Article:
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Millennial migration favors San Jose despite cost of living, says census

Do you know the way?

An aerial photo of Silicon Valley. By Uladzik Kryhin/Shutterstock

The Bay Area is getting more mixed messages on the seemingly perennial question of if and how quickly residents are fleeing the region and the state, as the finance company Smart Asset released a report Friday claiming that San Jose is one of the most popular destinations for millennials on the move despite its high cost of living.

Smart Asset economist Derek Miller sorted through U.S. Census data to figure out which U.S. cities got the greatest inflow—i.e., the margin of new residents relocating to a city over the number of those moving away—with the ever-topical millennial demographic, here defined as anyone between the ages of 20 and 34 in 2016.

Suffice to say, San Francisco did not acquit itself well with the trend, despite previous census analyses revealing that the city’s median age is gradually getting younger with each passing year. Instead, millennial movers reportedly favored San Jose, which came in seventh place on Miller’s list, the only California city to break the top ten.

Here’s how the numbers sorted:

  • For 2016, Miller reports that 19,943 new residents ages 20-34 came to San Jose between 2015 and 2016, while 14,447 moved away, for a net gain that beats out eighth place Denver, Colorado by nearly 400 but comes nearly 200 short of matching sixth place Newport News, Virginia.
A residential street in San Jose. Photo by PBK PG/Shutterstock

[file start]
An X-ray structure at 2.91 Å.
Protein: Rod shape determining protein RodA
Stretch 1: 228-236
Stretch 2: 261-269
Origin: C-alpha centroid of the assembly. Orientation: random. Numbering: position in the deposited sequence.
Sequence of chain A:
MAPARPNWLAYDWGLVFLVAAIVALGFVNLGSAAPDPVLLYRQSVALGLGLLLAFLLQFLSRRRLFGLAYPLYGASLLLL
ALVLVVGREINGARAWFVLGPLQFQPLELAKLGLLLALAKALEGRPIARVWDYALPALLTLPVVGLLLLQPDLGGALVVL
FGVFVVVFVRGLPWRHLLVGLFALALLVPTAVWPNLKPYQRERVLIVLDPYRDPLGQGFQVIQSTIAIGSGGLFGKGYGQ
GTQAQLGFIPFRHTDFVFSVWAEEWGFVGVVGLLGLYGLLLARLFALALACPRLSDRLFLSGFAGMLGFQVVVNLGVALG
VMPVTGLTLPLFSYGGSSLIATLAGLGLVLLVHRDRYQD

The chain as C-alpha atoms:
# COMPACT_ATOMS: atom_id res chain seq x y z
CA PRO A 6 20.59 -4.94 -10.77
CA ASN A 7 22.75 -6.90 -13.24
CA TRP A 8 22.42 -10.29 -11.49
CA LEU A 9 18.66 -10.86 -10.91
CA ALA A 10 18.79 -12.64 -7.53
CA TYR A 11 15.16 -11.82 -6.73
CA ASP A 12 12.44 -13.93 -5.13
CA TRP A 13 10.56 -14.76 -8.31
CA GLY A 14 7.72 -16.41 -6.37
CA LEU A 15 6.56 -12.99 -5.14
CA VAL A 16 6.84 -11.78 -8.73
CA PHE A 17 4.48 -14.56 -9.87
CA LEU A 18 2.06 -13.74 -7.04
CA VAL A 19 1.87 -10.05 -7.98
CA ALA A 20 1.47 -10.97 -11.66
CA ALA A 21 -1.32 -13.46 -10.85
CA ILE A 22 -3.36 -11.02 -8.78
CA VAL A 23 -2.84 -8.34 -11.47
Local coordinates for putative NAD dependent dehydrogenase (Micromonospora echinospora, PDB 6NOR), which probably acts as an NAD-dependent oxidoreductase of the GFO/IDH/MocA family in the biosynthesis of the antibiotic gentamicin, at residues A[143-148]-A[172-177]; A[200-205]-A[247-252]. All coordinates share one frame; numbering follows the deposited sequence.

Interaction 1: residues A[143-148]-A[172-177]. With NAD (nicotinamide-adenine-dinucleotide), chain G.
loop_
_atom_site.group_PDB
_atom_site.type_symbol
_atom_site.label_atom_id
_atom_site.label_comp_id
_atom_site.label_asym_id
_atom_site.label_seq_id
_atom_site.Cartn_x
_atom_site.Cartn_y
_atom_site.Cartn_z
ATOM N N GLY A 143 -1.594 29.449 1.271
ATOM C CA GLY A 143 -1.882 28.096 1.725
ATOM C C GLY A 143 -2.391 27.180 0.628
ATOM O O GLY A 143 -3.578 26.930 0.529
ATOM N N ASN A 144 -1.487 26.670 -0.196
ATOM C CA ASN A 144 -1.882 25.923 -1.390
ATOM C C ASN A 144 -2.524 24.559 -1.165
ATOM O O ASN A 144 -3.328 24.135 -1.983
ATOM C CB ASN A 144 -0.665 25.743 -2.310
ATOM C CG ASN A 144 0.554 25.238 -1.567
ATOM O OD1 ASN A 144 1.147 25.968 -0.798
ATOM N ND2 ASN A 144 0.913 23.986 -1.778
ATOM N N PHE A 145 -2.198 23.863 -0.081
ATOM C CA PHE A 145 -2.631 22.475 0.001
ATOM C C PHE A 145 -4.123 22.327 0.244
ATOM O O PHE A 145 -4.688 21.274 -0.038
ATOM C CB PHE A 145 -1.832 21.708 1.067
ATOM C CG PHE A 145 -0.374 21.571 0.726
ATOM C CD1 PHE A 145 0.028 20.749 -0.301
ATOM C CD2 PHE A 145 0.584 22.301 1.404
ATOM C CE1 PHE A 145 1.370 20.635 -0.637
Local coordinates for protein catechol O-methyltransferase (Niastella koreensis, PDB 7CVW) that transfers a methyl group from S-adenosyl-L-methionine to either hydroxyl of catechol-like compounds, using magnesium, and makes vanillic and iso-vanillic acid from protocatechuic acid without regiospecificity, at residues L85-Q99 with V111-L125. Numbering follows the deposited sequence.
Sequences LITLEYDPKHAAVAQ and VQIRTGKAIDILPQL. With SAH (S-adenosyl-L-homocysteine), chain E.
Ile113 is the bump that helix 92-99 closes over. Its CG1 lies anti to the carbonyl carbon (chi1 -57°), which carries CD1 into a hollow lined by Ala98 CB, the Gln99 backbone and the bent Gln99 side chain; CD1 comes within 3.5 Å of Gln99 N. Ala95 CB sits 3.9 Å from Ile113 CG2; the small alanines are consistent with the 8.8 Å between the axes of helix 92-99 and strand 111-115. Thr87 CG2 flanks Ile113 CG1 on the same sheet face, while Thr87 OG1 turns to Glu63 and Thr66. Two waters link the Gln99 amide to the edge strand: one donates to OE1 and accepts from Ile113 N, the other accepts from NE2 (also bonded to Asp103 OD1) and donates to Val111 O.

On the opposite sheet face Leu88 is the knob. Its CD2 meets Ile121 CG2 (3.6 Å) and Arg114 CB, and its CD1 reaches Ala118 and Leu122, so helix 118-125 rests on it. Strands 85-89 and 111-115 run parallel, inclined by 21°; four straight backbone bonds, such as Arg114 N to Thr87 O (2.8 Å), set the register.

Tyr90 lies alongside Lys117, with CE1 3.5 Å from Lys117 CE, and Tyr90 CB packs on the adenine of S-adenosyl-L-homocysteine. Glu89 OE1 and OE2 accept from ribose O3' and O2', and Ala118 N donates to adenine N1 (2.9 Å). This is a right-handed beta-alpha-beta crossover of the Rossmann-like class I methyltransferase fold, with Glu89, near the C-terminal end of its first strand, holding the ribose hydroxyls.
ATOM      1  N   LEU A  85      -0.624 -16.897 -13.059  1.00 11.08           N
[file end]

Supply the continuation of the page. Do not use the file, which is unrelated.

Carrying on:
• The census reports that San Jose’s total population in 2016 was 1,031,942, up 4,382 from the previous year. This would mean that the city’s net gain of younger adults was actually greater than its net gain of the population in general—which seems paradoxical but just means that San Jose had a net loss in some other age bracket somewhere. Also of note: These figures come from the American Community Survey, which is an annual estimate of population and the Census Bureau adjusts the figures up and down as better information comes along.
  • Naturally, the most likely explanation for San Jose’s youth boom is Silicon Valley jobs. Market Watch reported in 2017 that “millennials working in tech are being hired almost 50 percent more than their workforce.” The fact that Seattle, another west coast city with a pronounced tech scene, came in first on the list buttresses this impression. Note that Oakland came in 18th place on Miller’s list, while San Francisco failed to break the top 25.
  • Note also that, although cheaper on average than San Francisco, San Jose suffers the third-highest commercial rents in the country on sites like Zumper and ApartmentList (which don’t necessarily reflect the city’s full rental stock but do reveal what many new transplants will encounter while apartment shopping). In 2016, median rents were lower—by nearly $250 on Zumper, for example—but were still the third highest nationwide, behind only SF and New York City.